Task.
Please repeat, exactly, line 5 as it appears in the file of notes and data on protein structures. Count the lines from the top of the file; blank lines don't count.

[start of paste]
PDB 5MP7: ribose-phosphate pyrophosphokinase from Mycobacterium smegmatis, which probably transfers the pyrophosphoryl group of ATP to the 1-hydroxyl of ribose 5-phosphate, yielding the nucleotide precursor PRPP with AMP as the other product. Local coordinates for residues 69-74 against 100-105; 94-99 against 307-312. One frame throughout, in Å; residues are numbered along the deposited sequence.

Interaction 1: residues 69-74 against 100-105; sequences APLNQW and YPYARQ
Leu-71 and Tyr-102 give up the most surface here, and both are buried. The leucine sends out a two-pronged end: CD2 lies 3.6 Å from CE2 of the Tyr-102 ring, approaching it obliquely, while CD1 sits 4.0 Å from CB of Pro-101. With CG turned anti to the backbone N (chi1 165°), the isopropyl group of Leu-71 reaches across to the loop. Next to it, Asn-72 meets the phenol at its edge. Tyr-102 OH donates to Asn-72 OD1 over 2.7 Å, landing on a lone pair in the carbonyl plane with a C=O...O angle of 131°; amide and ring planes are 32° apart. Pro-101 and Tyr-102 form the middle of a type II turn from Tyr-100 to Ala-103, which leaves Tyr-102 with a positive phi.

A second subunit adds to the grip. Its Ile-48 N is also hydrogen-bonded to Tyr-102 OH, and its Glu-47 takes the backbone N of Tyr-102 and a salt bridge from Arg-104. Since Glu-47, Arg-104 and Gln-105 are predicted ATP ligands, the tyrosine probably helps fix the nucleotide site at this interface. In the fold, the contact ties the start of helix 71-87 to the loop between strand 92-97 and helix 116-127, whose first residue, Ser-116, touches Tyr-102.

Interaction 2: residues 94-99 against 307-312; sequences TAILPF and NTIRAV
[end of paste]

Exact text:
Interaction 2: residues 94-99 against 307-312; sequences TAILPF and NTIRAV